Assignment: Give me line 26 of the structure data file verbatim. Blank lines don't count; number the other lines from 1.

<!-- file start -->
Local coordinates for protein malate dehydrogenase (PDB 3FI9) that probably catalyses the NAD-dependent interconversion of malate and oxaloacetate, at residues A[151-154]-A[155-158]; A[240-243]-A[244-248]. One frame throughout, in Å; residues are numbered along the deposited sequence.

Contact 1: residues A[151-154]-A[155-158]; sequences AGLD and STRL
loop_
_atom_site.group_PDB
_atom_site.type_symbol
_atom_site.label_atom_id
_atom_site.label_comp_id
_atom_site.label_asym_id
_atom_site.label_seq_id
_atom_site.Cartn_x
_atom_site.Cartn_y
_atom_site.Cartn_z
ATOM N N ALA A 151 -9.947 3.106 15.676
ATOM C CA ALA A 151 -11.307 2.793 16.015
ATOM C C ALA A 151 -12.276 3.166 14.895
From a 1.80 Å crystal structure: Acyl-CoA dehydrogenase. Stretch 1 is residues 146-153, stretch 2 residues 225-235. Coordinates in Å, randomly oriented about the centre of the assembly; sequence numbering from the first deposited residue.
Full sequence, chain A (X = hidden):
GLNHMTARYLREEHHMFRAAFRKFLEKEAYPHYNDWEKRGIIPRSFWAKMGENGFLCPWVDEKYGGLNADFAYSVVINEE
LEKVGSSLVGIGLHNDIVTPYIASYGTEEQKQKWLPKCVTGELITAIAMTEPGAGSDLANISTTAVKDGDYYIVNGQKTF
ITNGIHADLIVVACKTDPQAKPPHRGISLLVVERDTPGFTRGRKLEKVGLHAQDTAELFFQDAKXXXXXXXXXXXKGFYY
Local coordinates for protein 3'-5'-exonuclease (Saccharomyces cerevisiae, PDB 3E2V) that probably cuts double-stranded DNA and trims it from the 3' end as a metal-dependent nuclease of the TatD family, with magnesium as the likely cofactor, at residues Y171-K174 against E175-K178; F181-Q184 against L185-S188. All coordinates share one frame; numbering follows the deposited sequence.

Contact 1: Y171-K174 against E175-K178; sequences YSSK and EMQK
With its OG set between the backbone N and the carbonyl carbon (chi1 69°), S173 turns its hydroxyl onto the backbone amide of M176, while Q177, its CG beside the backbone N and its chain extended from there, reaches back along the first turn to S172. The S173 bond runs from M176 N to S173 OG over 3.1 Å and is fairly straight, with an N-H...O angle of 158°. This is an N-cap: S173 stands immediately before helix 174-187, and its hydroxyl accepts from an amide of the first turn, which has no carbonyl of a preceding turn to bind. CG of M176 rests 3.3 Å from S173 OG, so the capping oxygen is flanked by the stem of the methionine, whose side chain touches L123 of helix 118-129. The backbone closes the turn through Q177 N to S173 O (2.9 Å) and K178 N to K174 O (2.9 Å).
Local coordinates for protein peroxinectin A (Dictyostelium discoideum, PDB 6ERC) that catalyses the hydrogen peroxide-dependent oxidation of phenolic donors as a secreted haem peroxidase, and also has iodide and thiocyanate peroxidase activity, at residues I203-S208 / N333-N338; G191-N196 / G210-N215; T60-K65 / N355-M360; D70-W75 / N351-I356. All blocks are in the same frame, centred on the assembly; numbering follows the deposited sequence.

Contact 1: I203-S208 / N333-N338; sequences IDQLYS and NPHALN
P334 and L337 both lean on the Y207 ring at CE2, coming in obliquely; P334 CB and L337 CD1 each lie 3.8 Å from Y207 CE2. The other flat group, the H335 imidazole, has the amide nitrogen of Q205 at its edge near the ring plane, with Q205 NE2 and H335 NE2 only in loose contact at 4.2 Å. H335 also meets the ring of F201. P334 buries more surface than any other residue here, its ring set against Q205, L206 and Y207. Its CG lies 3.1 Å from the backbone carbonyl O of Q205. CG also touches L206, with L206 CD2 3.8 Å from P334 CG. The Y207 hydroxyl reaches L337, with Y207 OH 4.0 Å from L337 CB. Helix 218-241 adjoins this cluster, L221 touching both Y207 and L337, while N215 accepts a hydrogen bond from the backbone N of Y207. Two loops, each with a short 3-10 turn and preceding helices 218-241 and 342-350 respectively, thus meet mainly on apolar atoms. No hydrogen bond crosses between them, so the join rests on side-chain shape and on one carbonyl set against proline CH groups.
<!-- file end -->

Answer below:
P334 and L337 both lean on the Y207 ring at CE2, coming in obliquely; P334 CB and L337 CD1 each lie 3.8 Å from Y207 CE2. The other flat group, the H335 imidazole, has the amide nitrogen of Q205 at its edge near the ring plane, with Q205 NE2 and H335 NE2 only in loose contact at 4.2 Å. H335 also meets the ring of F201. P334 buries more surface than any other residue here, its ring set against Q205, L206 and Y207. Its CG lies 3.1 Å from the backbone carbonyl O of Q205. CG also touches L206, with L206 CD2 3.8 Å from P334 CG. The Y207 hydroxyl reaches L337, with Y207 OH 4.0 Å from L337 CB. Helix 218-241 adjoins this cluster, L221 touching both Y207 and L337, while N215 accepts a hydrogen bond from the backbone N of Y207. Two loops, each with a short 3-10 turn and preceding helices 218-241 and 342-350 respectively, thus meet mainly on apolar atoms. No hydrogen bond crosses between them, so the join rests on side-chain shape and on one carbonyl set against proline CH groups.